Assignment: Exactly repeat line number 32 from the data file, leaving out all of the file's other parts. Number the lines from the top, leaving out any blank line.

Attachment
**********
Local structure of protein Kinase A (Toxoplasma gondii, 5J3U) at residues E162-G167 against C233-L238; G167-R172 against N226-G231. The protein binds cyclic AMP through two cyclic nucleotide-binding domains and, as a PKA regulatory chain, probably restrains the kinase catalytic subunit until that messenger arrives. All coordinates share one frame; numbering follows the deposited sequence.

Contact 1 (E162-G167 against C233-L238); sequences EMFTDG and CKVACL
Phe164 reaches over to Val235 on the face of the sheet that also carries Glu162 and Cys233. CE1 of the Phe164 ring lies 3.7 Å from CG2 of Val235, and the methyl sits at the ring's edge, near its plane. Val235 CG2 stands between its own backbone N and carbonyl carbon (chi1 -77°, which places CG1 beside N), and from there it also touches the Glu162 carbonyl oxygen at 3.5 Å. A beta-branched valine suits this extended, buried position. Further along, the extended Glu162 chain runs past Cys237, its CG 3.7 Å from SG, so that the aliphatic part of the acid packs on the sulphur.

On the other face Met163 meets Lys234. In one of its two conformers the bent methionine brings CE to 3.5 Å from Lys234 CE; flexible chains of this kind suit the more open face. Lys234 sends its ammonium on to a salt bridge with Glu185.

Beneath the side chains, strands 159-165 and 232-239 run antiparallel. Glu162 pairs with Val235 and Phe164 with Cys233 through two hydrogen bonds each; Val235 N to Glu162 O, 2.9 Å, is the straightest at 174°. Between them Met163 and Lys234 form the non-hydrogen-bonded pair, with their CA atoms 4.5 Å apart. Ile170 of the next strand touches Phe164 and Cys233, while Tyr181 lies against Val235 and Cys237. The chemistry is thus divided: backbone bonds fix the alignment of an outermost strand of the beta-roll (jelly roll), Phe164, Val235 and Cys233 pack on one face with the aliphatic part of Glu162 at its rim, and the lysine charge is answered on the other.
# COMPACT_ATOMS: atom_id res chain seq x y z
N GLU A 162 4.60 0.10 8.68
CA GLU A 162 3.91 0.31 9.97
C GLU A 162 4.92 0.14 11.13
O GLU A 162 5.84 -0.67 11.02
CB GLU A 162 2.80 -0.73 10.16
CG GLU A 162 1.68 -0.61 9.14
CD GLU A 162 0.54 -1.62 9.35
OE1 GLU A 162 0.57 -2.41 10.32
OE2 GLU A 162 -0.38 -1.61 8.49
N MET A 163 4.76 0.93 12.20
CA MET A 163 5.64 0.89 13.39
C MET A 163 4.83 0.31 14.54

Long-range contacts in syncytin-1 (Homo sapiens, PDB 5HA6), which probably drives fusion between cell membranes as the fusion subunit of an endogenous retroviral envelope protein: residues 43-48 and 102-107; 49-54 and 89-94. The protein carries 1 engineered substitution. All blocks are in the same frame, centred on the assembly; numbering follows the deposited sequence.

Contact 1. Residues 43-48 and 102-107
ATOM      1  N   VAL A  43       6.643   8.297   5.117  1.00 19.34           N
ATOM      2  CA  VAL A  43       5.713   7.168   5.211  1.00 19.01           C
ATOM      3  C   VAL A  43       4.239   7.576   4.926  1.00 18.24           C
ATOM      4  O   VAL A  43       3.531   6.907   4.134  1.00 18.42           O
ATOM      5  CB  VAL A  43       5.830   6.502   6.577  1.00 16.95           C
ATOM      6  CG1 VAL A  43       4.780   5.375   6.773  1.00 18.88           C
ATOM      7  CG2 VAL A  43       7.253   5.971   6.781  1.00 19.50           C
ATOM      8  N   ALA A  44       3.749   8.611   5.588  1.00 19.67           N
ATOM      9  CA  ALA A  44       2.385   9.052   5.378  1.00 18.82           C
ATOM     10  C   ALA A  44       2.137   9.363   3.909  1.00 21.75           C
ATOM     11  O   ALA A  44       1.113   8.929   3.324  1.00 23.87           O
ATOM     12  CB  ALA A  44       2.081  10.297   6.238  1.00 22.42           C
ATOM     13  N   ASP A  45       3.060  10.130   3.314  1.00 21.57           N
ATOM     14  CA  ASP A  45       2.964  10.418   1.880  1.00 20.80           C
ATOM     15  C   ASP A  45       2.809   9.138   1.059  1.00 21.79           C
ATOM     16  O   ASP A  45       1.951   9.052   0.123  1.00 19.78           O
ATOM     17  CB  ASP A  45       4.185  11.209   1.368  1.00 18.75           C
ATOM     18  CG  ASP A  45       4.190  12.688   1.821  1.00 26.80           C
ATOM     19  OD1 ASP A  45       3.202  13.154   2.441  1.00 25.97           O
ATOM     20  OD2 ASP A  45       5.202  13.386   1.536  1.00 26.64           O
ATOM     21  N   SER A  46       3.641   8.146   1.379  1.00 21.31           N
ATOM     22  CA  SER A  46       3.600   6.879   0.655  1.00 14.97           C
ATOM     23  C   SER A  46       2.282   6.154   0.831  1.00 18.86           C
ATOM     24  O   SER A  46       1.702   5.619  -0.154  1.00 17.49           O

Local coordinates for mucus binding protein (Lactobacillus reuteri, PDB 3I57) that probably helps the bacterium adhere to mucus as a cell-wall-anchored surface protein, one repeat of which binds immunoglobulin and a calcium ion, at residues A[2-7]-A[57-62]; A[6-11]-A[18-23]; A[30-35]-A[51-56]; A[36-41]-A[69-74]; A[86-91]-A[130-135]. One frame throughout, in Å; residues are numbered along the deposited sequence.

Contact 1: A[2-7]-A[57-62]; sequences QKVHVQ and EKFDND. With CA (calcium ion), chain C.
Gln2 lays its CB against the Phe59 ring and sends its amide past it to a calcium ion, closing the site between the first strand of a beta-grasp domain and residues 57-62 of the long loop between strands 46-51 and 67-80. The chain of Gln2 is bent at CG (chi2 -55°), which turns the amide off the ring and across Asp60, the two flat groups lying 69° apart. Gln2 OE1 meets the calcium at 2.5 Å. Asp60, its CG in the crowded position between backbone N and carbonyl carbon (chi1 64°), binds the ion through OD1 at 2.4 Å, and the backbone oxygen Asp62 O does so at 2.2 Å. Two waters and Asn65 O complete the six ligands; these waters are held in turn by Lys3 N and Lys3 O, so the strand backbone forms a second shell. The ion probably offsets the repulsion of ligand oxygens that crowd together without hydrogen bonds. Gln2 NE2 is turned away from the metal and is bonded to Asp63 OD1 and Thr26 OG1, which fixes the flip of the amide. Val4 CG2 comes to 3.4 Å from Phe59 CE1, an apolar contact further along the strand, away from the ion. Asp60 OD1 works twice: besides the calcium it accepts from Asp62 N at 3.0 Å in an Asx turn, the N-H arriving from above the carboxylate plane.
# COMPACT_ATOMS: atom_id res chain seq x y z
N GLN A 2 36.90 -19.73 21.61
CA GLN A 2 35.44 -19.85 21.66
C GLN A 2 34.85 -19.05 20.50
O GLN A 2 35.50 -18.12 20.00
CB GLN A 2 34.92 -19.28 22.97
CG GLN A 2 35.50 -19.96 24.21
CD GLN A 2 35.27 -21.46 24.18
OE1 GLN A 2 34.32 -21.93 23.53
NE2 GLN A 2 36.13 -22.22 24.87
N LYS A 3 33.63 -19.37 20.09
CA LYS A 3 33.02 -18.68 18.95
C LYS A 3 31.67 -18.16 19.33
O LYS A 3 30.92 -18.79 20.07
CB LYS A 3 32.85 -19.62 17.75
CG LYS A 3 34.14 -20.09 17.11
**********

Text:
ATOM     12  CB  ALA A  44       2.081  10.297   6.238  1.00 22.42           C